Tuesday, October 1, 2013

Daft Punk Helmets: Papercraft to Fiberglass

Progress has been made on the helmets. As mentioned in the introductory post, the first steps were to create full-size paper versions of each helmet and then reinforce them with fiberglass. I've been following some guidelines put out by a few sites like this one.

The idea behind papercraft is that you can create a folded-paper version of a 3D model that has been designed on a computer. There is software that takes imported 3D models and splits up the geometric faces into pieces that can be cut out from paper and glued back together to re-form the 3D shape. This software outputs a series of 8.5"x11" images that are printed to cardstock. In order to connect the various 2D pieces together to form the 3D shape, the software adds on flaps and fold lines to instruct what pieces need to be glued where.

After finding nice-looking 3D models of the helmets on the internet, I set out to print, cut, and glue. I didn't have access to a printer that could handle cardstock, so instead I just printed to normal copy paper and glued each sheet to a piece of cardstock.

Hints of a 3D structure.

Rising from the fold.

The whole papercraft ordeal seemed daunting at first, but then I realized it was 1am, had just spend 6 hours gluing my fingers together, and had no intention of stopping. When I got busy cutting and assembling (with the help of a friend) I noticed it wasn't as bad as I had anticipated; the mindless work was actually a little addicting.

Went through a few X-acto blades.

Hoping I can fix slight lumps later..

Each helmet ended up needing about 6 hours of work. I was very happy with the final product, even if my occasional sloppiness in cutting caused some unwanted lumps on the helmets. Both helmets were lightweight, but still able to support their own shape.

The next step was to reinforce the helmets with fiberglass. Fiberglass is a strong, lightweight material that is made of two components: resin (glue-like stuff) and fiberglass cloth (a cloth that is made of bits of glass). If handling a cloth made of glass shards sounds like a bad idea to you, then you are a reasonable person. Don't let the stuff touch your skin. I've made this mistake when installing insulating wrap on motorcycle exhaust pipes and had to cover my hands with duct tape in an attempt to pull the tiny glass fibers out of my skin. Also, the resin comes in two parts that are mixed together to initiate curing (hardening/drying). This is an exothermic reaction (gives off heat) and it can really heat things up. A thin coating of the stuff probably won't heat up noticeably, but a cup of the stuff can start to smoke and will burn your hand if you hold it. In all, don't try to make fiberglass things unless you are familiar with the hazards. Do it outside, wear protective gear, etc.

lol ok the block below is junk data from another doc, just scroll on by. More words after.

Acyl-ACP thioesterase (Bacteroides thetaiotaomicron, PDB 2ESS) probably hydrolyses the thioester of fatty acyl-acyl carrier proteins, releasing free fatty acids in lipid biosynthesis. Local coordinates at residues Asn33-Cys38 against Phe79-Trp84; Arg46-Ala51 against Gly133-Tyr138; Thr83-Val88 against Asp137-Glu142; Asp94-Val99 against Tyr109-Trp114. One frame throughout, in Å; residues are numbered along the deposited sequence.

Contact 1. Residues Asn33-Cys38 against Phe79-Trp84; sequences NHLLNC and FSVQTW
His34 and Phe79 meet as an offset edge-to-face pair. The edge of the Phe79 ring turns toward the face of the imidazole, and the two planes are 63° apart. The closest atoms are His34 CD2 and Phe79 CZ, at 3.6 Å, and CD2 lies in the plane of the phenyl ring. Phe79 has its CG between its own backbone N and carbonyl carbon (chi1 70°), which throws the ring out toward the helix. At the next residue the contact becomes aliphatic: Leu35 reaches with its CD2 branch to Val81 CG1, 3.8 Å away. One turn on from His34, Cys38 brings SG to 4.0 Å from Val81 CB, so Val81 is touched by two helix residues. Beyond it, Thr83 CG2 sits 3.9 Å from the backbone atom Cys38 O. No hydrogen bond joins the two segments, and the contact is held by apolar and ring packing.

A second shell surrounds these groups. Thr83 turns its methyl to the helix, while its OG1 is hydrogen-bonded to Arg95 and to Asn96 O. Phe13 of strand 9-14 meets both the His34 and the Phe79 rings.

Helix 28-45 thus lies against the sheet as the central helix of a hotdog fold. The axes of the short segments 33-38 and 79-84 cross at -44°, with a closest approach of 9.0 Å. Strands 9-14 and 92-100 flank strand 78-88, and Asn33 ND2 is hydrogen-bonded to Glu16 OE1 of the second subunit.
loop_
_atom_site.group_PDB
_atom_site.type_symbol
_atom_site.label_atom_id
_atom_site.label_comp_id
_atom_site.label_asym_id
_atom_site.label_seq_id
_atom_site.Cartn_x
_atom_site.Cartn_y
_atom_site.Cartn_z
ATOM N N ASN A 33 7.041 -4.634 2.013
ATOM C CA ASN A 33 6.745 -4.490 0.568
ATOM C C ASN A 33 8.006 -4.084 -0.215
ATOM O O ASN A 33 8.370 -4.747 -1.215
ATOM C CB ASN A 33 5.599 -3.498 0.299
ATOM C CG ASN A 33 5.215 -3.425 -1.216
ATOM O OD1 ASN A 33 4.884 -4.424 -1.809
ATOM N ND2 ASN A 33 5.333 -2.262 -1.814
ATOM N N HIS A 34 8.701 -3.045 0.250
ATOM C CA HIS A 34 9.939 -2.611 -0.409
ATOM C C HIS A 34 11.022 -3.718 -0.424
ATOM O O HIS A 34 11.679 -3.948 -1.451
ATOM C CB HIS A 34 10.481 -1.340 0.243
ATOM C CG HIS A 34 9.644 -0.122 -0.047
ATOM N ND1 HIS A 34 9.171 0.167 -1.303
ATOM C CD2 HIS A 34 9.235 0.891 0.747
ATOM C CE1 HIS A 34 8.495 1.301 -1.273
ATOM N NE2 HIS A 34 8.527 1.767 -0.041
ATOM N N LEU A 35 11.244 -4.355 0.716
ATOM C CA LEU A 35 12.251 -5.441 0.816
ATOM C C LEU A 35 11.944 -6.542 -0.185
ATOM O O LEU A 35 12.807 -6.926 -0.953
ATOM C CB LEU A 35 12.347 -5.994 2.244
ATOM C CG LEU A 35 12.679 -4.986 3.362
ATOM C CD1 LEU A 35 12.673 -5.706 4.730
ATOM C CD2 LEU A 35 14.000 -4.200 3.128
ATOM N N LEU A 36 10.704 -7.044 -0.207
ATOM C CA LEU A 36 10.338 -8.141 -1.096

The first step in reinforcing the helmets is to coat the inside of them with a thin layer of resin. I mixed the two parts together in a mixing cup and used a cheap paintbrush to coat each helmet.

Outside looks wet due to the epoxy from the inside seeping through.

Once the helmets were thoroughly coated I let them dry in an outdoor closet. After a day they were much stiffer than before, but still not robust. This first coat of resin was primarily to ensure the paper helmet doesn't fall apart or warp during the application of fiberglass cloth. To efficiently apply the fiberglass cloth to the inside of the helmets, I cut a large sheet into smaller strips (about 3"x1") and coated the inside of the helmets again with a thin layer of resin for stickiness. I would place 4 or 5 overlapping strips inside the helmet, then dab more resin on top until they looked soaked. I found that my resin would start to harden in the mixing cup after 10 or so minutes, so I made small batches in order to not waste materials.

After being left alone for another day or two to cure, the fiberglass was hard as rock. My rough estimate is that each could withstand having about 40 pounds placed on top before buckling. Don't blame me if you try this and they collapse with less than that. I'm certainly not going to put my beloved helmets to the test.

Ready for the next step!

The next step we be to coat the outside in Bondo (or similar) and sand it down to fine-tune the shape.